According to the COVID-19 Response Team, the peak of the pandemic is expected in the second half of May 2020.

Economically, activities are currently blocked. Imports are primarily reserved for the pharmaceutical and food sectors. No exports of precious materials, including wood. Companies are inactive, they do not operate.

From the Council of Ministers on Friday 24 April 2020, the Government took some measures mainly to preserve purchasing power and to control the national production. These include all taxes and duties exemptions on the production, import and sale of medicines and medical equipment, and the suspension of VAT, which will also benefit the forestry sector. According to the Government, additional measures could be taken to address the crisis and to support the national economy.

Since the entry into force of the first preventive measures against COVID-19 on 18 March 2020, because of the movements are forbidden (entry and exit of wood cargoes), several timber orders have not been done or cancelled. By now, Social commitments within companies have become more worrying to be resolved by business leaders.

All specific measures to foster timber companies activities from the Government and any support would help them to bounce back.

Furthermore, following the announcement of the state of health emergency on 24 March 2020, Kinshasa Digital and the National Agency for Clinical Engineering, Information and Health Information (ANICiiS) undertook a quantitative study to assess the level of awareness, needs, fears and reactions of the population to COVID-19. The objective is to support the COVID-19 Response Unit on the orientations to be taken to accompany the population. The information is collected through an online survey, notably circulated on social networks: Facebook, WhatsApp, Twitter, LinkedIn. In terms of social and economic impact, the responses obtained from 2 to 14 April 2020, based on the participation of 718 people, representing 26 provinces of the DRC, raise, among other things, the direct consequences of the pandemic situation on work habits, the price increase on the market as well as the difficulties in implementing barrier measures.

« 24% work at home, 17% can no longer work, almost 14% have had to change their working hours, 13% have less work and 14% are unemployed. » The biggest difficulty at the moment is the price increase on the market. 54% of the participants say that social distancing is another difficulty they face.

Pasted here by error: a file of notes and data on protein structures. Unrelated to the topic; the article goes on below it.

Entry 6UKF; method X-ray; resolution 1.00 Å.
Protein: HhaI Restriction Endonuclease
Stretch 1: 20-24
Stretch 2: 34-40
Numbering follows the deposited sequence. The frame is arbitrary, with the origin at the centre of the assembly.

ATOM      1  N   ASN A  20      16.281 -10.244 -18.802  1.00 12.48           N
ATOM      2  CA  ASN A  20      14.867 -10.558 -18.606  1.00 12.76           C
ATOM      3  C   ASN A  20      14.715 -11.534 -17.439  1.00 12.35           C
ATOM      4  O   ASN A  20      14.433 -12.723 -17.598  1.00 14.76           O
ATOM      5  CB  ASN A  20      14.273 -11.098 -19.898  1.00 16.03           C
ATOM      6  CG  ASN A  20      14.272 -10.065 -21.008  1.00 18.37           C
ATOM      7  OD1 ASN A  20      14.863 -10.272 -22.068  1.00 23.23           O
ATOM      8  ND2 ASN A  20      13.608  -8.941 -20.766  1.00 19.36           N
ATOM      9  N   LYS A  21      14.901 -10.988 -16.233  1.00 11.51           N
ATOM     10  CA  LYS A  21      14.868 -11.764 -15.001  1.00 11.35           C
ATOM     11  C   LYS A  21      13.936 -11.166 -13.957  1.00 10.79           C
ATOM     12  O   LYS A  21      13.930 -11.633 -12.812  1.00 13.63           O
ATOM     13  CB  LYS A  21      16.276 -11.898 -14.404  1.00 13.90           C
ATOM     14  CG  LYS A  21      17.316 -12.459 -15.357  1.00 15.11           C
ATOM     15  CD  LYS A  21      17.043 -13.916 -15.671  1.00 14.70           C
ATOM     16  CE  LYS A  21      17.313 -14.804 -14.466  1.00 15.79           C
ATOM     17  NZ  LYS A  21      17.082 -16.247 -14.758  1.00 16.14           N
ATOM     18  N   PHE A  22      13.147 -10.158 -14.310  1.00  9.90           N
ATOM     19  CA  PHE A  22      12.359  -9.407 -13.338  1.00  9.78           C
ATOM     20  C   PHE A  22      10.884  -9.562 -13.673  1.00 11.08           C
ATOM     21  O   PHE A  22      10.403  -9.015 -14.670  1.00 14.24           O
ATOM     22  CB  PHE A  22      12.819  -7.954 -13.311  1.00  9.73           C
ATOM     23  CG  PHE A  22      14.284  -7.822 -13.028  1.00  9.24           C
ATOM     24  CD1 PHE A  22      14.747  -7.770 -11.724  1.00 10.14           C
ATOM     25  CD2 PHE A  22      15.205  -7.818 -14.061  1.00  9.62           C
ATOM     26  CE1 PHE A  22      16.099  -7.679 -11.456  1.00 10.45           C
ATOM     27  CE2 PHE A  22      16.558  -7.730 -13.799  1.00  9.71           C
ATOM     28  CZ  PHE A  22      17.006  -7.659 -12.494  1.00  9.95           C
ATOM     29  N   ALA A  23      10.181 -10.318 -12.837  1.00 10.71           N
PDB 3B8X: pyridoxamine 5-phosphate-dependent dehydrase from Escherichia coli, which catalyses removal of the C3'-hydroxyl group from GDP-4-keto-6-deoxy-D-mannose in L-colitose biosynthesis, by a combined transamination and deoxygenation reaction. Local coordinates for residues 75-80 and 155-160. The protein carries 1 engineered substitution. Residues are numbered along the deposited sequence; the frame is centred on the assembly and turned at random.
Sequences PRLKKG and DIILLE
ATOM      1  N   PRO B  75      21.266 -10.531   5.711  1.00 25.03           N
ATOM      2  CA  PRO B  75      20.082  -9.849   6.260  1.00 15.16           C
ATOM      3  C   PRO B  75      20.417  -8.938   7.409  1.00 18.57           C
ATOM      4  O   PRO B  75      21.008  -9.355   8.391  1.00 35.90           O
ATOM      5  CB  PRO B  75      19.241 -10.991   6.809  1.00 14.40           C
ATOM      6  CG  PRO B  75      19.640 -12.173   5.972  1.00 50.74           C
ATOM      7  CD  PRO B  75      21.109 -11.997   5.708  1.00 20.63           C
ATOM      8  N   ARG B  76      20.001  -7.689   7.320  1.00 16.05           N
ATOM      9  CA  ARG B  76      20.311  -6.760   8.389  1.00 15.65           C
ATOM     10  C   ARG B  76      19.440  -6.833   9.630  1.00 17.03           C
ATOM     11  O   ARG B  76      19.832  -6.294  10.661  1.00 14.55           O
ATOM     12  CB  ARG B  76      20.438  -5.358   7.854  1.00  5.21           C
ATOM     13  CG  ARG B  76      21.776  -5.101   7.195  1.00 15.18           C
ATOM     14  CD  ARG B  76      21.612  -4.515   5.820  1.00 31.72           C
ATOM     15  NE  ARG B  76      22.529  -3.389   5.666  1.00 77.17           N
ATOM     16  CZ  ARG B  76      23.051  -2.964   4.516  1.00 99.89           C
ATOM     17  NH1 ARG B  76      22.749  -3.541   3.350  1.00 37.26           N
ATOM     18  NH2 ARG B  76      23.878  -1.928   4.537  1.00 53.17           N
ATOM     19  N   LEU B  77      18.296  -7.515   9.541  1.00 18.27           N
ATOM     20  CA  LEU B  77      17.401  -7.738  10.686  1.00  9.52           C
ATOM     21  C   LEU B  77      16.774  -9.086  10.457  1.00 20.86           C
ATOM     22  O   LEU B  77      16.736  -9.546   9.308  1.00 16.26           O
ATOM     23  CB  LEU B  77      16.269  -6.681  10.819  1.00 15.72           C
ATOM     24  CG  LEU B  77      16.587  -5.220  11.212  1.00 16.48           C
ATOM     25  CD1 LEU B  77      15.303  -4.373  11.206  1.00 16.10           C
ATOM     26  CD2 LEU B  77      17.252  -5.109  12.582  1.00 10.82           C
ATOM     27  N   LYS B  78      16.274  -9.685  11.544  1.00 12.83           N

In his annoucement on 27 April 2020, the Prime Minister announced the implementation of a new partial and geographical containment system for the Grand Libreville. The mitigation of the containment is linked to a massive screening, the revision of the health contingency plan and the reorganization of the patient management system.

However, the new curfew schedules, from 6:00 pm (instead of 7:30 pm) until 6:00 am, means a readjustment of rotations for night shift and seems difficult to respect for factories and forestry sites. More details in the following documents:

Behind the logistical difficulties, the unclear post-crisis outlook to date and other concerns related to the consequences of COVID-19, wood industry companies have taken steps to implement government measures. In particular, producers have taken protective measures and are facing difficulties step by step. Contracts are on board, but there can be delays at times.

Companies are doing their best to fulfill their contracts and to insure the goods on board.

To date, no cancellation of orders is envisaged. Given the situation, most customers accept delivery postponements and new contracts.

As regards the domestic market: demand has fallen sharply. Demand is very much based on wood for terraces or household use. While suppliers of furniture and interior fittings are encountering more difficulties, the Building sector is continuing its activity, particularly in the construction of healthcare infrastructures.

On the international market: China is boosting orders, and is concentrating demand in Okoumé in particular, but at lower prices.


The free movement of lorries and technical staff, exempted from the authorisation previously validated by the competent administration, contributes to the improvement of the working environment.

The SPIB is currently involved in work on access to financial support to help companies with their administrative procedures. And for good reason, the eligibility conditions are slow to be put in place. It should be pointed out that this is a refundable support.

In addition, forest controls have intensified in order to combat illegal logging. Indeed, it is in times of crisis that illegal logging thrives.The SPIB has asked the Ministry of Forests to carry out these missions with great intelligence so as not to penalise the work of operators whose activity is already fragile.